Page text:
The draft regulations set out the information that must be reported to HMRC on banking surcharge liabilities and payments.
A surcharge of 8 percent on the profits of banking companies was introduced by Finance (No. 2) Act 2015 and took effect from 1 January 2016. The surcharge is paid alongside a company’s corporation tax liability, and so when an affected company makes a payment to HMRC it must notify HMRC as to the amount that relates to the surcharge. HMRC have now published for consultation a set of draft regulations and an explanatory memorandum that set out the detailed information that must be provided when notifying HMRC of a surcharge payment. This information is intended to simplify both the processing of payments by HMRC and its gathering of statistical information on revenues generated by the surcharge.
The draft regulations would mean that in addition to giving notice of the amount of the surcharge being paid, groups would be required to provide details of the Unique Tax Reference (UTR) of the company the payment relates to and the accounting period it should be allocated to. This corresponds to the information which in practice HMRC already requests companies to provide in relation to payments of corporation tax.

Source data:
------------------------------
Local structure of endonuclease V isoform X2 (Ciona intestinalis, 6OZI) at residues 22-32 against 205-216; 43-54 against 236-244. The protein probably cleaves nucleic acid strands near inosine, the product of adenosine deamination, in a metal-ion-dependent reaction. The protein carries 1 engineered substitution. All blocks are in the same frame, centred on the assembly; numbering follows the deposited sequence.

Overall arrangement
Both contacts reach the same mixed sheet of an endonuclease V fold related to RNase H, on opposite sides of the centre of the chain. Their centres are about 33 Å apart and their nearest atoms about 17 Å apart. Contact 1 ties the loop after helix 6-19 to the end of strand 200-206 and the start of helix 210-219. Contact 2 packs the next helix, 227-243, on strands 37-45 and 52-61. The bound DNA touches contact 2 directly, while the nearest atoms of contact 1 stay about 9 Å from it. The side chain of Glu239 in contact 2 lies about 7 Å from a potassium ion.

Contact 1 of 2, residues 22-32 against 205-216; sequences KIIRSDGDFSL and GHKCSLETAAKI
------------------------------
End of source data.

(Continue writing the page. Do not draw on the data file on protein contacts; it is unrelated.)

Where companies take advantage of the option to give notice in advance of actually making the surcharge payment, they will also be required to state the date on which payment is intended to be made.
The draft regulations provide for further information to be provided in cases where a surcharge liability is to be settled by a reallocation of amounts already paid to HMRC. This is primarily to assist in identifying the particular payment to be allocated and so includes details such as the original payment date and which company, period and tax the original payment was allocated against.
HMRC is currently designing a standard form for companies to use for these notifications.
The draft regulations will be open for technical consultation until 31 March 2016. HMRC are particularly interested to use this consultation period to explore any significant compliance concerns that banks or building societies might have.
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